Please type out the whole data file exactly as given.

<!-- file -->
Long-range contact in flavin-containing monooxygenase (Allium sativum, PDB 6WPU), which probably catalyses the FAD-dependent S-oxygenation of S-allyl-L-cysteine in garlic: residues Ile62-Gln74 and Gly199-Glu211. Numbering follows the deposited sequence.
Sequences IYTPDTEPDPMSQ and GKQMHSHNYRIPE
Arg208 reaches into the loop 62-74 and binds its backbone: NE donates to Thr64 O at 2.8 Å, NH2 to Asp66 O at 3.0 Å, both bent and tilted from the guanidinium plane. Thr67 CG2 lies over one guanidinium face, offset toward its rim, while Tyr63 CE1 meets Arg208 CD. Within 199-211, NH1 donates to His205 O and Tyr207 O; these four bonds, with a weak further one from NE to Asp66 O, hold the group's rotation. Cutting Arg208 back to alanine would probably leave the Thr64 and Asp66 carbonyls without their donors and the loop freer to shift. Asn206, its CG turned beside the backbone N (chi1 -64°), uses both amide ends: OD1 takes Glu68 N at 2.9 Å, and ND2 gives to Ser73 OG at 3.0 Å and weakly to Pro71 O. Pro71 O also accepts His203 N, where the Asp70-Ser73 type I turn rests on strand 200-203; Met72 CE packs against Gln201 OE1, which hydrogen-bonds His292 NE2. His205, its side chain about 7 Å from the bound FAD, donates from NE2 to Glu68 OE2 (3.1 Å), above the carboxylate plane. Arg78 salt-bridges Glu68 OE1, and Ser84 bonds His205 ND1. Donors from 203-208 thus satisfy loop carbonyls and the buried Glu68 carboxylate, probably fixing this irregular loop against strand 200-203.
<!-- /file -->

Long-range contact in flavin-containing monooxygenase (Allium sativum, PDB 6WPU), which probably catalyses the FAD-dependent S-oxygenation of S-allyl-L-cysteine in garlic: residues Ile62-Gln74 and Gly199-Glu211. Numbering follows the deposited sequence.
Sequences IYTPDTEPDPMSQ and GKQMHSHNYRIPE
Arg208 reaches into the loop 62-74 and binds its backbone: NE donates to Thr64 O at 2.8 Å, NH2 to Asp66 O at 3.0 Å, both bent and tilted from the guanidinium plane. Thr67 CG2 lies over one guanidinium face, offset toward its rim, while Tyr63 CE1 meets Arg208 CD. Within 199-211, NH1 donates to His205 O and Tyr207 O; these four bonds, with a weak further one from NE to Asp66 O, hold the group's rotation. Cutting Arg208 back to alanine would probably leave the Thr64 and Asp66 carbonyls without their donors and the loop freer to shift. Asn206, its CG turned beside the backbone N (chi1 -64°), uses both amide ends: OD1 takes Glu68 N at 2.9 Å, and ND2 gives to Ser73 OG at 3.0 Å and weakly to Pro71 O. Pro71 O also accepts His203 N, where the Asp70-Ser73 type I turn rests on strand 200-203; Met72 CE packs against Gln201 OE1, which hydrogen-bonds His292 NE2. His205, its side chain about 7 Å from the bound FAD, donates from NE2 to Glu68 OE2 (3.1 Å), above the carboxylate plane. Arg78 salt-bridges Glu68 OE1, and Ser84 bonds His205 ND1. Donors from 203-208 thus satisfy loop carbonyls and the buried Glu68 carboxylate, probably fixing this irregular loop against strand 200-203.